Planning Ahead for High Demand
March 8, 2015
In the glass industry, business is booming. Projects requiring large quantities of glass are becoming more commonplace. A high demand—yet low glass supply—is leading to longer lead times and increasing prices, making Egan Company’s InterClad team rethink their processes and come up with creative solutions to ensure all customers’ projects are being completed in time.
There are two main glass suppliers within InterClad’s market area: Viracon and Old Castle Building Envelope (OBE). These suppliers obtain untreated, raw glass and treat the glass with sophisticated coatings and glass types that are required to meet thermal dynamics and energy codes.
“There has been tremendous growth in large-scale projects in this market,” said Tim Woolworth, InterClad Senior Vice President. “Many factories don’t have the capacity available to keep up with the demand. I don’t think the industry was prepared for as big of an upswing as we’ve seen in the past year.”
For InterClad’s two main suppliers, lead times used to range from two to six weeks. Now, lead times can range from 12 weeks to six months.
Many suppliers have a first-come, first-serve policy. This means if your project only requires 5,000 square feet of glass, you won’t get pushed to the side when a larger order is placed. Suppliers, like OBE are advising lead times on specific orders as an order is placed, while Viracon has a reservation program.
As a result, InterClad is planning far in advance for many of their upcoming projects. For example, work is just beginning on the Minnesota Multi-Purpose Stadium (Vikings). InterClad is providing over 200,000 square feet of glass for this job that was ordered 24 weeks in advance from Viracon. Normally, this glass volume would have to be ordered six to eight weeks in advance.
“The suppliers just don’t have the capacity with equipment and availability of manpower to supply as much glass as the market needs right now,” Woolworth said. “Many recent projects tend to have a higher percentage of glass in the building plans, and a few major projects can take up capacity from a supplier.”
Despite this issue, we are still working under tight deadlines. The solution to working smoothly and efficiently within these tight deadlines is simple: flexibility and foresight. It’s important for general contractors to factor any potential shortages into schedules, and be flexible about changing the project timeline to accommodate any issues.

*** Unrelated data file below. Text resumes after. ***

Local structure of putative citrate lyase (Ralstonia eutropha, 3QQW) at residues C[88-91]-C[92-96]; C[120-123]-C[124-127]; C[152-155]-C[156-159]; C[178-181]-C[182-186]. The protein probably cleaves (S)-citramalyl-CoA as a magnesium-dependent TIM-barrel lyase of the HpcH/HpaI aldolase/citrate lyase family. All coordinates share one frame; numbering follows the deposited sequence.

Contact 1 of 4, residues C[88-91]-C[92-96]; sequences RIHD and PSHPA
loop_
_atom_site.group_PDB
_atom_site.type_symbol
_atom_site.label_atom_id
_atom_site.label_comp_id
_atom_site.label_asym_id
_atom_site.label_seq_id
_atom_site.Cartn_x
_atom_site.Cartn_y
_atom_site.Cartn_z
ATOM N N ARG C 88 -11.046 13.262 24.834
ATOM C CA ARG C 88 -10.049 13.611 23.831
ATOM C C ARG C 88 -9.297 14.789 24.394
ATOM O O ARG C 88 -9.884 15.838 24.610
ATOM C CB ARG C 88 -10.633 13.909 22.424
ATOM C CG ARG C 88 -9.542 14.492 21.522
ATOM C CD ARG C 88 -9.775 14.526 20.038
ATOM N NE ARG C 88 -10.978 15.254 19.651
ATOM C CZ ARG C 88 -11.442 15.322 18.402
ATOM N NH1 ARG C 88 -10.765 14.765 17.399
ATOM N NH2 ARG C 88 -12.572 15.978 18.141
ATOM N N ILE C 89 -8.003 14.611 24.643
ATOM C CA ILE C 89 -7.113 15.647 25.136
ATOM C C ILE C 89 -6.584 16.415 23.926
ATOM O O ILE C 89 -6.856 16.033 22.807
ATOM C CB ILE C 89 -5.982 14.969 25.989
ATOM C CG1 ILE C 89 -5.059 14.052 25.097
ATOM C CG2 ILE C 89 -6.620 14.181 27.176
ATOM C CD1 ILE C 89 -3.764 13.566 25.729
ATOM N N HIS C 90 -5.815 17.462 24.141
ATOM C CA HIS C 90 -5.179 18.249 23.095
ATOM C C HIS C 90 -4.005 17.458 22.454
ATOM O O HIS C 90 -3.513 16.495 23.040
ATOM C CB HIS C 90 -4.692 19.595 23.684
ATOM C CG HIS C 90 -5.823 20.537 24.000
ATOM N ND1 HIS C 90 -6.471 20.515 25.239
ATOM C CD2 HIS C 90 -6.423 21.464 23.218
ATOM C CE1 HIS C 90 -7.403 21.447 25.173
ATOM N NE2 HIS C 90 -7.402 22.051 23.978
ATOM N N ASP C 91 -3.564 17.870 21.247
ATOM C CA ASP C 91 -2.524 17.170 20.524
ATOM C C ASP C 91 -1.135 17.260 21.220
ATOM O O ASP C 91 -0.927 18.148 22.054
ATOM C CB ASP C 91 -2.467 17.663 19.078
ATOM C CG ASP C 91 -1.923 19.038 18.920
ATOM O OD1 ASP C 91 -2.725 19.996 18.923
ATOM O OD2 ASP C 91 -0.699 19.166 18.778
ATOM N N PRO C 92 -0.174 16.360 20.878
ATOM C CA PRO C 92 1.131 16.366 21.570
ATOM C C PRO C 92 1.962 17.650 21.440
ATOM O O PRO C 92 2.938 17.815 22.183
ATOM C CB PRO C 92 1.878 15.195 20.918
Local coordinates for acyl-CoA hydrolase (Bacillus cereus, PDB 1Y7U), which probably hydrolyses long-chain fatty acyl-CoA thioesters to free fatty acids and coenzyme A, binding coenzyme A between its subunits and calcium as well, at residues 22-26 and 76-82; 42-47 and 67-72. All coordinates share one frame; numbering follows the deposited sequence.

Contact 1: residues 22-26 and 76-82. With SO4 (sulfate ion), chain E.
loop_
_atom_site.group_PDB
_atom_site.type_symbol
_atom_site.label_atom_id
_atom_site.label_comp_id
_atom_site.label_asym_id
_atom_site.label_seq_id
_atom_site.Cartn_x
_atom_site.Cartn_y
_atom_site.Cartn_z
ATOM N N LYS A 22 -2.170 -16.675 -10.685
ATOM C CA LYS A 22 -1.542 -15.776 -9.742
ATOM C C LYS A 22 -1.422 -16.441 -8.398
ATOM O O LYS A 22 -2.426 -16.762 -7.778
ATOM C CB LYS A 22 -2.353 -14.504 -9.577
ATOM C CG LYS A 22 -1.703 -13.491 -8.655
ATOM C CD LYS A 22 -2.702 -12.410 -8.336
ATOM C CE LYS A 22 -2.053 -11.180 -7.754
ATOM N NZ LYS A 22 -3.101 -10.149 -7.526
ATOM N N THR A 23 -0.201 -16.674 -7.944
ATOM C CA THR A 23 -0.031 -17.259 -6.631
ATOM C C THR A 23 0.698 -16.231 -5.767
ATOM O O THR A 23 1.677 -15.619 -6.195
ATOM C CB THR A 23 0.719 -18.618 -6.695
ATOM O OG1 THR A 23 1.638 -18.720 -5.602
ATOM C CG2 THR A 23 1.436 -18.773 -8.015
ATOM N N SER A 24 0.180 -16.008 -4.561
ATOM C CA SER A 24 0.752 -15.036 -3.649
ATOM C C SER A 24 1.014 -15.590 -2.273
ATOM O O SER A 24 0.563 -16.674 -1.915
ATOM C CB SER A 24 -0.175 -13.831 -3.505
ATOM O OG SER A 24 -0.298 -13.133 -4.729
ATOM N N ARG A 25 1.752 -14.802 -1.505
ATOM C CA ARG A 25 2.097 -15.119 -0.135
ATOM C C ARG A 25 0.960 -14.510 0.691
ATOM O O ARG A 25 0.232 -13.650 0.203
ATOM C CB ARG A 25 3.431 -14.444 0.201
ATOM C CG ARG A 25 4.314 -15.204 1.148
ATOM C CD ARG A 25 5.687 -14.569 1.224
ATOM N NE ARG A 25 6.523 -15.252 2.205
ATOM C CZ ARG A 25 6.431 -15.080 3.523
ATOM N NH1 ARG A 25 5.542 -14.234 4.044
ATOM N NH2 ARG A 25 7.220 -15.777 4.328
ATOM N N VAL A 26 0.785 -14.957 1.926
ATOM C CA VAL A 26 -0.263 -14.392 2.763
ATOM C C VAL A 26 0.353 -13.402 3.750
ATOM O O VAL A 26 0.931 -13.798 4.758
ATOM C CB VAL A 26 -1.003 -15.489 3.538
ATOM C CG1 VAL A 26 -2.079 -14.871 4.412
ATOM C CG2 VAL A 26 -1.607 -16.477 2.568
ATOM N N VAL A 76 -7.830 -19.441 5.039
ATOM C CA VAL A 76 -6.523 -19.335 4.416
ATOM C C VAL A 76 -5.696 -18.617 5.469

For example, work will soon begin on the Minnesota Capitol Office Building in St. Paul, Minn. Ideally, glass would be delivered and installed starting early April. However, due to long lead times and only a few spots open on Viracon’s reservation list, the earliest date InterClad can get the glass for the project is early June.
“It puts us more at risk as a company because if one thing goes wrong in the schedule, we get charged a fee and may not get the materials we need to complete the job on time,” Woolworth said. “Our expertise in pre-planning has greatly helped us in situations like this.”
InterClad closely evaluates the schedule and determines if they will be able to obtain the glass specified by an architect under the project timeline. If this is not possible, we work with the general contractor to use an alternative—but comparable—product or adjust the project schedule.
This supply and demand issue can be challenging and difficult; InterClad understands that it’s not something the glass suppliers can help.
“We’re sympathetic to their dilemma,” he said. “Just like Viracon and OBE, we always want to provide the highest quality product to our customers and eliminate any obstacles that we can.”